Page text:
Serum OC is known to increase with age and is generally higher in women than men.12 13 Moreover we have reported here that synovial fluid OC concentrations also increase with age but seem to be higher in men than women. Accordingly, patient’s OC concentrations ought to be compared with age and sex matched healthy controls. In this study because of the difficulty of obtaining synovial fluid from normal controls, an age and sex matched range was not available for comparison. However we have used the ratio of synovial fluid/serum OC for comparison between groups, which is unlikely to be influenced by demographic difference (age and sex) and therefore may represent a more accurate measurement of changes in the subchondral bone.

RA patients showed significantly lower synovial fluid/serum OC ratios than OA patients and healthy controls, whereas the ratio values of OA patients were similar to the controls. Studies of serum OC concentrations in RA patients have shown discrepant findings with reports of increased,14 reduced,15 or normal16 concentrations of serum OC compared with healthy controls. These different results may reflect heterogeneity of bone involvement in RA, the influence of different variables on serum OC concentration, or methodological differences in the OC assay.

HA and 5D4 results contrasted with OC in that synovial fluid concentrations were very much higher than serum in all patients and controls (on average HA was 10 000 times and 5D4, 20 times higher in synovial fluid compared with serum), suggesting local production of HA and KS in the joint, a finding that has been previously reported.9 17 No correlation between synovial fluid and serum concentrations of HA were found in patients with OA, RA or controls and the same was true for 5D4. This result is not surprising, as serum concentrations are probably influenced by the release of HA and 5D4 from many arthritic joints as well as metabolism in the whole skeleton, thus only a small fraction of serum HA and 5D4 is derived from the knee joint where the synovial fluid was aspirated. Finally, our finding that there are some associations between the putative markers of bone turnover, cartilage aggrecan degradation, and synovial inflammation in both OA and RA are rather intriguing and support the generally held views that the joint functions as an organ and in arthritis metabolic changes in the tissues of the joint are interrelated.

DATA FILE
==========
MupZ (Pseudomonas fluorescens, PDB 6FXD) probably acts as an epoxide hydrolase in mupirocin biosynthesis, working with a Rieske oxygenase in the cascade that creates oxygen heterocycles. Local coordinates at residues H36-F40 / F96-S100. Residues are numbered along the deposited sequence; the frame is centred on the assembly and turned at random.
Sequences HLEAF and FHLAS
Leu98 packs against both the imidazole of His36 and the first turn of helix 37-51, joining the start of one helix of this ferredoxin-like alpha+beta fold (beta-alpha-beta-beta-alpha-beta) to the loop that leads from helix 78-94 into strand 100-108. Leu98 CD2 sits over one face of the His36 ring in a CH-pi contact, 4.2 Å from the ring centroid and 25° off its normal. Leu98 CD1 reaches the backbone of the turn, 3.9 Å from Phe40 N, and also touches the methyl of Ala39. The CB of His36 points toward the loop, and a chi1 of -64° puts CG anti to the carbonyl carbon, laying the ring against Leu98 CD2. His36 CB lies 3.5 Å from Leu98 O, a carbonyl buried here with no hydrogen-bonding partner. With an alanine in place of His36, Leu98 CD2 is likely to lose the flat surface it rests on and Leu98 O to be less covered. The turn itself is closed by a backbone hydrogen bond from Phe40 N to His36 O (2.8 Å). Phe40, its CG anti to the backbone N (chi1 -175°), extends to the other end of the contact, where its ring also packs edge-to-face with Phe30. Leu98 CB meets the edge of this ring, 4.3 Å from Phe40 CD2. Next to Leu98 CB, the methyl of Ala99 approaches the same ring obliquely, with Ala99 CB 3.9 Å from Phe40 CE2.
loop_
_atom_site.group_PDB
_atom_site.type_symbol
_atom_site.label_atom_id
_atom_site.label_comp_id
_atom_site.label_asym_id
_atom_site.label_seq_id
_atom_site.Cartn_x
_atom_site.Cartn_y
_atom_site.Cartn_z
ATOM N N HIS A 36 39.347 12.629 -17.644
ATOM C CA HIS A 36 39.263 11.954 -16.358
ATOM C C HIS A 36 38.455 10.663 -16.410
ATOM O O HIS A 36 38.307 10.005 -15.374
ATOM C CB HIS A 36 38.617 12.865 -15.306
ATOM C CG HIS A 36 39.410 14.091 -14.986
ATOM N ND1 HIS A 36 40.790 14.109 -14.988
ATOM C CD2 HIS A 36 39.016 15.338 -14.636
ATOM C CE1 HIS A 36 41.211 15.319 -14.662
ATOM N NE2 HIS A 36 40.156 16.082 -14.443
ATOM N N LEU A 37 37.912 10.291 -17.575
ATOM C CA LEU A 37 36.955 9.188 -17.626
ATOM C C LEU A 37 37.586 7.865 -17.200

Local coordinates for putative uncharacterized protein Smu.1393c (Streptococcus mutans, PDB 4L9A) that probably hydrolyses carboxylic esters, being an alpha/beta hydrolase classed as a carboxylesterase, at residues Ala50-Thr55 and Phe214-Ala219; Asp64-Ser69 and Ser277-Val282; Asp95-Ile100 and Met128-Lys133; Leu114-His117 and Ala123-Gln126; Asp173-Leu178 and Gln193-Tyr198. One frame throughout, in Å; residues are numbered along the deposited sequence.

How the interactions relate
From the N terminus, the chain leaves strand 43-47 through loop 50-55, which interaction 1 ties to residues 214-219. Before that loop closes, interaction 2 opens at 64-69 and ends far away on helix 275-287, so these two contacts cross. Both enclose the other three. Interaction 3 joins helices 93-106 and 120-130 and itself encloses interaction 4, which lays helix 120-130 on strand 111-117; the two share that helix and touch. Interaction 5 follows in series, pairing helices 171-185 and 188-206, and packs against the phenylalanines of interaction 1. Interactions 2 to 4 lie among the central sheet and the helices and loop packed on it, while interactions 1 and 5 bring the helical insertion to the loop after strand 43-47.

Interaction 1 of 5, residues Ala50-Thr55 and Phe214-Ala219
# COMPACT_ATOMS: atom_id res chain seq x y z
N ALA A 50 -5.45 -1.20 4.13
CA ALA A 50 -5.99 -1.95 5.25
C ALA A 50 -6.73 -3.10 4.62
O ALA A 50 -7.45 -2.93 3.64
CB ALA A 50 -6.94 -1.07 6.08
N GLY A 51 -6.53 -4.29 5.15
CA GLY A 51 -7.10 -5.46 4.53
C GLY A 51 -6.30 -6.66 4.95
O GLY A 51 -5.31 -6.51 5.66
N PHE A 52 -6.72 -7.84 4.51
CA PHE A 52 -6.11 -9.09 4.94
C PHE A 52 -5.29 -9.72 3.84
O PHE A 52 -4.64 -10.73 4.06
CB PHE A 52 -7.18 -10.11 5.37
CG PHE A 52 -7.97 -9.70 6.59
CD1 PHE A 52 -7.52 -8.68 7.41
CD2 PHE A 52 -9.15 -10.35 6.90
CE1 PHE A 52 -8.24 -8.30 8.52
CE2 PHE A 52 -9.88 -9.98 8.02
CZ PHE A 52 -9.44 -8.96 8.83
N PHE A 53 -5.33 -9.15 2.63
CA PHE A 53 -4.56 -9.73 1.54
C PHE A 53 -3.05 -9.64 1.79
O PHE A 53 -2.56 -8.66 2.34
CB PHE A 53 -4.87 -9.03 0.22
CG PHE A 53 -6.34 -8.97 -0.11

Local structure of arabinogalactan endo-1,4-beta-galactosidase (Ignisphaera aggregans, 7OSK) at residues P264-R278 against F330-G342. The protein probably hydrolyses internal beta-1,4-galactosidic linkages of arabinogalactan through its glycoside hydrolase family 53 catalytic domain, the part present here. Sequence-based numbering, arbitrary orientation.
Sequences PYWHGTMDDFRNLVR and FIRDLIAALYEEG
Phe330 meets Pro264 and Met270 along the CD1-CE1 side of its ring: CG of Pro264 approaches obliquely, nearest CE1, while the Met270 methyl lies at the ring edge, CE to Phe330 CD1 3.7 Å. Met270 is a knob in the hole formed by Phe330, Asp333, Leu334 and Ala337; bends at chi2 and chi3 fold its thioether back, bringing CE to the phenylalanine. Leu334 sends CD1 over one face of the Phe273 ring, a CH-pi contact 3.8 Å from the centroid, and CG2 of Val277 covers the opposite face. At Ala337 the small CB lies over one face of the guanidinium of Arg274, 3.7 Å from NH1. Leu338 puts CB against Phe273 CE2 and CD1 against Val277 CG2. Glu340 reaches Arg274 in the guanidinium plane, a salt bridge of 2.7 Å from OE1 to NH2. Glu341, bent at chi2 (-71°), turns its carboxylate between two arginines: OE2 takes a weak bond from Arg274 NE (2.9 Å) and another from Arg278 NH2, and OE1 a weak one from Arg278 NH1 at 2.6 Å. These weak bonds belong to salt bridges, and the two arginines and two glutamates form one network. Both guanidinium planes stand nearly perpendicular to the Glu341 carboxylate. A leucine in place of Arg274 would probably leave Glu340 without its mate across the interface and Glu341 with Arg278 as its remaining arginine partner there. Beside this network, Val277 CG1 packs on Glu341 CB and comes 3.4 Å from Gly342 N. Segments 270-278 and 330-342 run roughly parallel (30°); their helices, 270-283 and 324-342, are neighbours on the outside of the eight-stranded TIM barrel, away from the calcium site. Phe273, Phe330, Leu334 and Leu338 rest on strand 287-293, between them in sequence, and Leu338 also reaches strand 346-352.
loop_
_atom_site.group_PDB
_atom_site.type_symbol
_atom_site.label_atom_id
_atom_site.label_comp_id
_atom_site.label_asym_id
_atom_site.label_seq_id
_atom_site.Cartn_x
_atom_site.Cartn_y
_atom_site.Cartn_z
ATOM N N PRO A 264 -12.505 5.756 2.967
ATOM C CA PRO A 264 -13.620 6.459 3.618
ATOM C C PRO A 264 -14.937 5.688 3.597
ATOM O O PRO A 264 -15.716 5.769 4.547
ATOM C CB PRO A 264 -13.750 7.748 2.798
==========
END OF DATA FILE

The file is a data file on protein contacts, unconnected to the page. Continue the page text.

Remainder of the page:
In conclusion, the results show that in all cases serum concentrations of OC were higher than synovial fluid concentrations indicating that most synovial fluid OC is derived from the circulating blood.